With margins still squeezed by rising feedstock prices, North American producers of commodity thermoplastic resins are reassessing announcements for price increases.
The disposition of announced increases differs for each commodity resin:
PET resin producers abandoned their attempts to raise prices by 3 cents per pound.
PET producers ``shot themselves in the foot,'' a purchasing manager for a large packaging company said last week.
The ``shot'' was a result of declining prices in 1996, and timing.
According to the buyer, a major PET resin supplier offered its customers a 3 cent-per-pound discount late in 1996, just weeks before the company announced it would raise prices.
Competitors became aware of that last discount after they learned of the announced increases, and buyers were jammed with conflicting information.
In an attempt to restore stability in the market, industry executives said Shell Chemical Co. later announced it would implement a price of 43 cents per pound east of the Rocky Mountains, and 45 cents per pound west of the Rocky Mountains, putting prices generally at the level of the last discount in 1996.
Shell executives could not be reached to confirm that last week, but executives at five other PET suppliers said unanimously they viewed the action as the final blow to the attempted price hike.
However, producers said last week that prices remain too low for profitability.
Several producers said their production lines are running at high capacity-utilization rates, but they also acknowledged that new capacity is scheduled to be put into production by June.
PVC producers said last week that they expect their 3 cent-per-pound increase for January to take effect, though buyers disagreed.
PVC makers have announced several price increases, in attempts to raise prices 6-10 cents per pound by March 1.
The price hikes had effective dates of Jan. 1 for 3 cents per pound, Feb. 1 for 2 or 3 cents per pound and March 1 for 2 cents per pound.
However, Occidental Chemical Corp. of Dallas added a new twist with an announcement Feb. 3. OxyChem, which previously announced increases of 3 cents Jan. 1 and 3 cents Feb. 1, said it would boost prices another 4 cents per pound March 1, for a total of 10 cents.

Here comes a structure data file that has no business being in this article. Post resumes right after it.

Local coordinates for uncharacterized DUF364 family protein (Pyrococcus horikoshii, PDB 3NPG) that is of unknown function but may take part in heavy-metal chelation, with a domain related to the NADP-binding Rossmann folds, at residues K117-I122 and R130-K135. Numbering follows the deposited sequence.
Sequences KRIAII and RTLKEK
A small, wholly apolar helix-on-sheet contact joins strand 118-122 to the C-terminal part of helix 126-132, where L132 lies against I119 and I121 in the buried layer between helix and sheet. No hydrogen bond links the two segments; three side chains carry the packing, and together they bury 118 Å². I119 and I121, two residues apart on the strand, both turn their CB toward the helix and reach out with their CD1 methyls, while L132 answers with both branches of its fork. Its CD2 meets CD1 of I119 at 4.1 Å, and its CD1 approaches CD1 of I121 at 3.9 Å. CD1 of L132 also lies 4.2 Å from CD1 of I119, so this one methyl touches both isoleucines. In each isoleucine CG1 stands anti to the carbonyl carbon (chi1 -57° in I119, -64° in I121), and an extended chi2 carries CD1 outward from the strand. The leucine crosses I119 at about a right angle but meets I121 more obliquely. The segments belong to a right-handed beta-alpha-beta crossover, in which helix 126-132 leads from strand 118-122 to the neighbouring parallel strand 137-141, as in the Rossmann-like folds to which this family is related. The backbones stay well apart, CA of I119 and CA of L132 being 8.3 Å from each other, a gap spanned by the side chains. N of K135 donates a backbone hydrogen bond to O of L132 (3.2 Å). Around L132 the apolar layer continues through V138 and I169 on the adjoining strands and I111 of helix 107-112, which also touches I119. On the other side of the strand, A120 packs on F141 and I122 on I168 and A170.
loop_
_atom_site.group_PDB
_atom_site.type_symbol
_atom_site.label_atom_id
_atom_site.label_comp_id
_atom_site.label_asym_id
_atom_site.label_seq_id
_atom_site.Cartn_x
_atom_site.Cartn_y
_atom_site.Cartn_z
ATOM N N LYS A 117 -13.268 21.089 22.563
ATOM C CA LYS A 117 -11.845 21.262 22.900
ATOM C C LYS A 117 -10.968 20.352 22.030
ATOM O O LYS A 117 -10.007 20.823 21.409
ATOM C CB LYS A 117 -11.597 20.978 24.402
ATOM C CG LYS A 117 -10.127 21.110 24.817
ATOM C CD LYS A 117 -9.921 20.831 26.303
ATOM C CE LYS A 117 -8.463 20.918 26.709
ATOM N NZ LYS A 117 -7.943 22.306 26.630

An industry executive said Feb. 4 that he believes the suppliers' increases will be effective.
``We have been subsidizing the consumers of PVC since the beginning of the second half of 1996. We can't continue to absorb the continued increased costs of our feedstocks,'' the industry executive said.
He spoke only on condition that he not be identified.
Three other executives of PVC-producing companies supported that view.
However, buyers said they are skeptical that the increases will kick in.
``We are expecting prices to go up 2 cents on Feb. 1, and, maybe, another 2 cents on March 1, then a penny on April 1 and a penny on May 1,'' a buyer for a window manufacturer said Feb. 3.
Five other buyers who were reached last week said they also were skeptical that the increases for PVC would take effect as announced.
``What buyers are failing to recognize is the incredibly poor position PVC is in. Margins have not been this bad for a long, long time,'' another executive for a PVC supplier said in response to reports of buyers' skepticism.
Polyethylene makers' hopes for raising prices faded slightly in January, as prices for some grades continued to soften.
PE producers delayed their announced increases 30 days, and said last week they now expect increases to be effective — at either 3 or 5 cents per pound — on Feb. 1.
Every PE maker has announced at least two increases, seeking to add a total of 6-10 cents per pound to resin prices by March or April.
``There are very good signs out there [that a price increase will be effective], no one is acting like a weak sister,'' an executive for one PE supplier said last week.
Meanwhile, price hikes for polystyrene and polypropylene are pending in the market.
PS and PP makers are seeking a 3 cent-per-pound increase. PS makers have set effective dates of Feb. 1 or Feb. 15, and PP makers have set effective dates of Feb. 15 or March 1.